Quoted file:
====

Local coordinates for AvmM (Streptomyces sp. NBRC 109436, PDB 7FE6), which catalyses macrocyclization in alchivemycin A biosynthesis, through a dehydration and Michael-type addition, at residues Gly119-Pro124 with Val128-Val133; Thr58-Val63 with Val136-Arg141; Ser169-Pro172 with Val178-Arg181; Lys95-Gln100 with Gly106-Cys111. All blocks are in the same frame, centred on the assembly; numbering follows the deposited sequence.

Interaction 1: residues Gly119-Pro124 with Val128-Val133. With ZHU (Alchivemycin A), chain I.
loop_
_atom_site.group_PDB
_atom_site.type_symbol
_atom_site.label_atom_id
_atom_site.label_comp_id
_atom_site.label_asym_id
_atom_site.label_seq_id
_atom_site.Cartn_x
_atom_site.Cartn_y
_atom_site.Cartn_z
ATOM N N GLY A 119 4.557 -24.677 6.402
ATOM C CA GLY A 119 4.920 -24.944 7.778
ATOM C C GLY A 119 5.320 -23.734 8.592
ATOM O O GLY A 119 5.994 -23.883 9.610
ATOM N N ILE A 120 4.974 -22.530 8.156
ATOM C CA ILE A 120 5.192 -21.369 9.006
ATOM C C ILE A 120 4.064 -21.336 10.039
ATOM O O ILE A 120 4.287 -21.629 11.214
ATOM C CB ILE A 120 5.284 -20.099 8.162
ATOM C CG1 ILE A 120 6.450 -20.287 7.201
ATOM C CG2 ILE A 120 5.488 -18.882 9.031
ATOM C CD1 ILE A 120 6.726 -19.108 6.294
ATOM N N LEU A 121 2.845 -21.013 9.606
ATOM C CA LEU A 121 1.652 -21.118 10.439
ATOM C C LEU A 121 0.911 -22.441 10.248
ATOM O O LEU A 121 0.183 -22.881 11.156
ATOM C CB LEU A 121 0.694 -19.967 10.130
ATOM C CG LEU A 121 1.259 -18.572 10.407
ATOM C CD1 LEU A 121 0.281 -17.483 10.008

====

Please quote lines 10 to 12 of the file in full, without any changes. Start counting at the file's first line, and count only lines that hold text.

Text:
_atom_site.Cartn_x
_atom_site.Cartn_y
_atom_site.Cartn_z